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Brandon Violent Crimes Attorneys – admit affidavits or letters in my defense?

Many Brandon Violent Crimes Attorneys are repeatedly asked this by clients, who are seeking to introduce affidavits or letters from their witnesses supporting their case.  Unfortunately, these writings are generally excluded under the hearsay rules of the Florida Evidence Code.  As you can imagine, this hearsay rule works both ways, sometimes for the benefit of the State and other times for the benefit of the accused.

In some instances, it protects criminal defendants by preventing law enforcement from simply admitting reports and/or written statements from witnesses to the events. Alternatively, it also requires those accused of a crime to actually bring in physical witnesses.  There’s a line of cases beginning with Crawford that essentially require any sort of testimony against a criminal accused to be exposed to cross examination by the accused’s lawyer.  This is critical in the defense of individuals because it allows their attorney to highlight inconsistencies and weaknesses in their testimony.  Experienced Brandon Violent Crimes Attorneys can win a case through effective cross examination of the State’s witnesses.

You can understand the reasoning because we don’t want people being prosecuted by invisible witnesses or witnesses that simply wrote a statement without having the actual opportunity to confront and cross examine them concerning their observation and testimony.  One can quickly imagine a situation, where Brandon Violent Crimes Attorneys wouldn’t be able to cross examine an eye witness, who quickly was pressured by law enforcement after an event to make an identification and is now having second thoughts about their identification.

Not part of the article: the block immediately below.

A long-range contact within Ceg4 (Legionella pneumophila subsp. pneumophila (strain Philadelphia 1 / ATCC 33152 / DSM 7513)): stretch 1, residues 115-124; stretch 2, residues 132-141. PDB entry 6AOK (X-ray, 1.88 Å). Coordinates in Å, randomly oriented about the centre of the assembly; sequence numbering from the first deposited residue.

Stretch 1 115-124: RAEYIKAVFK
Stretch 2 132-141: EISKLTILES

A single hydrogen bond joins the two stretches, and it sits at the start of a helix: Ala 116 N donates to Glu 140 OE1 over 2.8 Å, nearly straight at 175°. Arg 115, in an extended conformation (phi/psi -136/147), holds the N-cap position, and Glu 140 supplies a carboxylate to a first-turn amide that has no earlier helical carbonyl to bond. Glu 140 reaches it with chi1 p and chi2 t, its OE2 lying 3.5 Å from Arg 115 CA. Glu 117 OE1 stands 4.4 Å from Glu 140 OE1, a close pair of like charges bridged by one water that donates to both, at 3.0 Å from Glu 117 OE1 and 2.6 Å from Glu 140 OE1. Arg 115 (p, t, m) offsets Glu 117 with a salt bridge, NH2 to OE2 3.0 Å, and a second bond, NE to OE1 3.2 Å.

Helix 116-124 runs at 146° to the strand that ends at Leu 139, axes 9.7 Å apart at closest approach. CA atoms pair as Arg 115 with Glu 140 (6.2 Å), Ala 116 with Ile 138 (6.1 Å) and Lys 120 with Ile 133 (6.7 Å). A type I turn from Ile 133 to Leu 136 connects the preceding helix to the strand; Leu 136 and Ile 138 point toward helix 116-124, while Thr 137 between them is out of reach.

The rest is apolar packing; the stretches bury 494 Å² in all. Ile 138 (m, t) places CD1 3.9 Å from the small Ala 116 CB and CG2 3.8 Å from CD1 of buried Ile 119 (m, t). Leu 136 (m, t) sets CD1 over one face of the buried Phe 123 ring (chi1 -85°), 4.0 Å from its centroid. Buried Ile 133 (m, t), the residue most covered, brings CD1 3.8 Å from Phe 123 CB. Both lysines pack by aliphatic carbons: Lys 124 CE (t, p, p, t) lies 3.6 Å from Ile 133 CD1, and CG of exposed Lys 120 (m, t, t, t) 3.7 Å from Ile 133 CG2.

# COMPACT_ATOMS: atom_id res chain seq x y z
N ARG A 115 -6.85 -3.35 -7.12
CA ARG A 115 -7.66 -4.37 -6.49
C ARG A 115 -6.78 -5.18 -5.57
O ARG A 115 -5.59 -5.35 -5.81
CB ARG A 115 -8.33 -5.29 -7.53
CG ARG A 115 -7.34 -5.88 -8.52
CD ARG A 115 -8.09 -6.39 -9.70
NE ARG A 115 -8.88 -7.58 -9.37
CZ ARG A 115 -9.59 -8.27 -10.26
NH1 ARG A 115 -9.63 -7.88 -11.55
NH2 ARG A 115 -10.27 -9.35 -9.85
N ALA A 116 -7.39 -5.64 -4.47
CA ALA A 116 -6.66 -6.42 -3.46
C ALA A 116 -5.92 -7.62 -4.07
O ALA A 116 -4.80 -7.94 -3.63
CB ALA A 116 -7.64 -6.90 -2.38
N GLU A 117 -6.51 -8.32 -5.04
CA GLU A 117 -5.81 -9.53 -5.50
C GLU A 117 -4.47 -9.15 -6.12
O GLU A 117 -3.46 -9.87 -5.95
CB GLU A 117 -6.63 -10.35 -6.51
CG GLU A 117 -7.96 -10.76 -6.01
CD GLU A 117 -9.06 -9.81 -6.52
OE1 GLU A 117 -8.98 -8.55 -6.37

In rare instances, affidavits are permitted, but again, those are very limited and very fact specific instances.  More often than not though, we strongly encourage our clients through our investigator to locate and identify live witnesses for their assistance during their criminal trial.  As you can imagine, jurors are more receptive and more understanding of live witnesses as opposed to affidavits or just letters.  Regardless, it’s almost impossible to imagine a situation where a letter from a witness would be admissible in a criminal case.

If you or someone you know has questions concerning a criminal trial, contact the Brandon Violent Crimes Attorneys of Hackworth Law for a free case consultation.  We’ve handled many of these matters and would be more than happy to discuss preparation of your defense in your criminal trial with you.  We appreciate your time and attention in looking through our blog.  If you have any questions, please don’t hesitate to use the ‘contact us now’ tab in the upper right hand corner of the website.  Thank you.